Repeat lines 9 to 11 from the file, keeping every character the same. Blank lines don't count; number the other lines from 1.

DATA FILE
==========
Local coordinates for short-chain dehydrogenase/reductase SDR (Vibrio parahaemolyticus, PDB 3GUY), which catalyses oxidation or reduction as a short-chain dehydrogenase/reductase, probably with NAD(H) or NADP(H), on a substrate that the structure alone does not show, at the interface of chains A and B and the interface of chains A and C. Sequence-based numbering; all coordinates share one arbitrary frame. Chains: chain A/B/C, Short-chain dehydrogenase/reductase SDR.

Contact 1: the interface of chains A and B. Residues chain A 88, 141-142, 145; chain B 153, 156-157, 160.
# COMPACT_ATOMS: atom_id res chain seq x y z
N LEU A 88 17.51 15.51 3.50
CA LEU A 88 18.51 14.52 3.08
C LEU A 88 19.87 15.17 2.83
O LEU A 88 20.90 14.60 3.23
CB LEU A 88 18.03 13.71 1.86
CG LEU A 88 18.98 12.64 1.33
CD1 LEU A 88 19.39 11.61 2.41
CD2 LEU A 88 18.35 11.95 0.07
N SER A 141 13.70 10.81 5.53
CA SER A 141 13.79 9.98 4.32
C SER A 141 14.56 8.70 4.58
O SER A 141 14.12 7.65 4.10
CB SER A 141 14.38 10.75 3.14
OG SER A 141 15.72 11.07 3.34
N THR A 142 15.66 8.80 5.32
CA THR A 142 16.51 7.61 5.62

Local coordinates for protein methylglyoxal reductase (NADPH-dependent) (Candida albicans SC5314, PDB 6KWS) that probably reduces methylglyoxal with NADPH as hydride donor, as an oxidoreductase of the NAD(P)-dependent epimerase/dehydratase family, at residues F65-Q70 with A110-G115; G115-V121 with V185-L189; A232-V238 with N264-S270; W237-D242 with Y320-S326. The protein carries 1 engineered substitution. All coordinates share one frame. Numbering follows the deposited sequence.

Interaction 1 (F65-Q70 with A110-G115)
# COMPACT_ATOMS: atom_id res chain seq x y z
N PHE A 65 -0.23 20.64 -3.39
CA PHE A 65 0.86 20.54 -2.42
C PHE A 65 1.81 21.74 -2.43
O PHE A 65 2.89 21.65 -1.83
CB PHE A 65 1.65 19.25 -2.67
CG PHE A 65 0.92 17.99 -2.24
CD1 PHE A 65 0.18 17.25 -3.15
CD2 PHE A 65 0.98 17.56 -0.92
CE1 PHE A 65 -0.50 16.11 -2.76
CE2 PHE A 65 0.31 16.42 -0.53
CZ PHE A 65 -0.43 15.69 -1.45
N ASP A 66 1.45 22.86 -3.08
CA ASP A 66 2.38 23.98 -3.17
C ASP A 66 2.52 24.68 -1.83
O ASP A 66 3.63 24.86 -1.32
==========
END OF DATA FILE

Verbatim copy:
CG LEU A 88 18.98 12.64 1.33
CD1 LEU A 88 19.39 11.61 2.41
CD2 LEU A 88 18.35 11.95 0.07